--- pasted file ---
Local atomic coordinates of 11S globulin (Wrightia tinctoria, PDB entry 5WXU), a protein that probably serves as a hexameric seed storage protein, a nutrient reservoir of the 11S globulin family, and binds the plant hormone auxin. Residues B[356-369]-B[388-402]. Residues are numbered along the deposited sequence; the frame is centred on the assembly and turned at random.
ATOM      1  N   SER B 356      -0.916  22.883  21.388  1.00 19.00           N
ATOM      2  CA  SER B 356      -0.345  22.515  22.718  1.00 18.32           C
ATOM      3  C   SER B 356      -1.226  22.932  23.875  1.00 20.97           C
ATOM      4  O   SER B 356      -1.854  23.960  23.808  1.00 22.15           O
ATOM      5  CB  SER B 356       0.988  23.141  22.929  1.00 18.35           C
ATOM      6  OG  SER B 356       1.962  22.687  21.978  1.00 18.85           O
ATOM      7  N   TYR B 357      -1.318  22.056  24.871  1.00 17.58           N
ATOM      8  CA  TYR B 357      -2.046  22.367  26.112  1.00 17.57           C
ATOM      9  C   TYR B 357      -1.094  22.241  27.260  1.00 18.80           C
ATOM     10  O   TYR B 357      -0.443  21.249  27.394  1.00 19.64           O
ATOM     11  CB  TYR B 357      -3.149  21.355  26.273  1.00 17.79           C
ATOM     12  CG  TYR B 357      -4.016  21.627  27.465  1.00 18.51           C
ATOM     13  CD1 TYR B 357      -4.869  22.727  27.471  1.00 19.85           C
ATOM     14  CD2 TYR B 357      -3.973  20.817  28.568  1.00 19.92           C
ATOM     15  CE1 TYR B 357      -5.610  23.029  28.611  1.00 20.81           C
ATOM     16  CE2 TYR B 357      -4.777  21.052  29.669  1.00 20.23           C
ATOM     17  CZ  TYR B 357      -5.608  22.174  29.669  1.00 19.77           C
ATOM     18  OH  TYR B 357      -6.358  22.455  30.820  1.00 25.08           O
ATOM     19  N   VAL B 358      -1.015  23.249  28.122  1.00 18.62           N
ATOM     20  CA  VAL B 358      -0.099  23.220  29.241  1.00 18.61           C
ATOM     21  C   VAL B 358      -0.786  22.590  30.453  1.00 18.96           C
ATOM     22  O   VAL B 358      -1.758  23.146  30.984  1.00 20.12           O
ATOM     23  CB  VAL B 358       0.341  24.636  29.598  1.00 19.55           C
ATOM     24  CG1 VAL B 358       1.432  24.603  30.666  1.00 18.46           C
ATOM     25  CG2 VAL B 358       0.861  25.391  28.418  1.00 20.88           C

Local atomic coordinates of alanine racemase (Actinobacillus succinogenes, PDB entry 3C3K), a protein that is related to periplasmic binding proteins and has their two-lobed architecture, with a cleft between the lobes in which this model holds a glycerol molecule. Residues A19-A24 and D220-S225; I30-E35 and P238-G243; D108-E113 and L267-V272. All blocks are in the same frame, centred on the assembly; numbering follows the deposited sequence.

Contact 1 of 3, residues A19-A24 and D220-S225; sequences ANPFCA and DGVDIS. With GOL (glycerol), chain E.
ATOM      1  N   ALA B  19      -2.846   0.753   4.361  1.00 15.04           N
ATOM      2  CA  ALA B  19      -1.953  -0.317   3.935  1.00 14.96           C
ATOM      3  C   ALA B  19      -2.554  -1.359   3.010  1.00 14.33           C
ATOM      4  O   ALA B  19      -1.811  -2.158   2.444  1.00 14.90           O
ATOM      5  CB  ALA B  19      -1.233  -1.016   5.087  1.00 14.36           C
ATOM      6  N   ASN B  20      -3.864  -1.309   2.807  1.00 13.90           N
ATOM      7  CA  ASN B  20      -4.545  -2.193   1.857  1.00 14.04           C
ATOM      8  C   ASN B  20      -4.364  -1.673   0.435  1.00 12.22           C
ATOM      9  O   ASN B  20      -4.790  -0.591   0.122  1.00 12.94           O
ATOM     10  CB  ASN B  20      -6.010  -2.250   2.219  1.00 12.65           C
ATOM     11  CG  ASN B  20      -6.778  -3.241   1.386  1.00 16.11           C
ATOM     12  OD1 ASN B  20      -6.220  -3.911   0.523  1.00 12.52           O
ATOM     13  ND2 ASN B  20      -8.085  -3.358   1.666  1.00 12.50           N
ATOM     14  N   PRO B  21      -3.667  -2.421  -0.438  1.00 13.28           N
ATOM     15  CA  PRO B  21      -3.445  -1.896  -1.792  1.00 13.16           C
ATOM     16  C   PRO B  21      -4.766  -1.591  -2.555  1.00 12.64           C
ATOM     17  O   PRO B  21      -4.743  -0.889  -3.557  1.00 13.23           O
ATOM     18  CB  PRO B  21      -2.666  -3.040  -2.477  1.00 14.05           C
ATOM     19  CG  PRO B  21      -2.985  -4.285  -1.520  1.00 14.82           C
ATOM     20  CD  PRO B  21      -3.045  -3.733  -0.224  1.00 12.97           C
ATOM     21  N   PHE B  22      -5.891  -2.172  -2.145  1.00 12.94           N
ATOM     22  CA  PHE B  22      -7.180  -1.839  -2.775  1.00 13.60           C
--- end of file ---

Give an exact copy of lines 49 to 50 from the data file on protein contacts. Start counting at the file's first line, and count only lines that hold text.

ATOM     21  N   PHE B  22      -5.891  -2.172  -2.145  1.00 12.94           N
ATOM     22  CA  PHE B  22      -7.180  -1.839  -2.775  1.00 13.60           C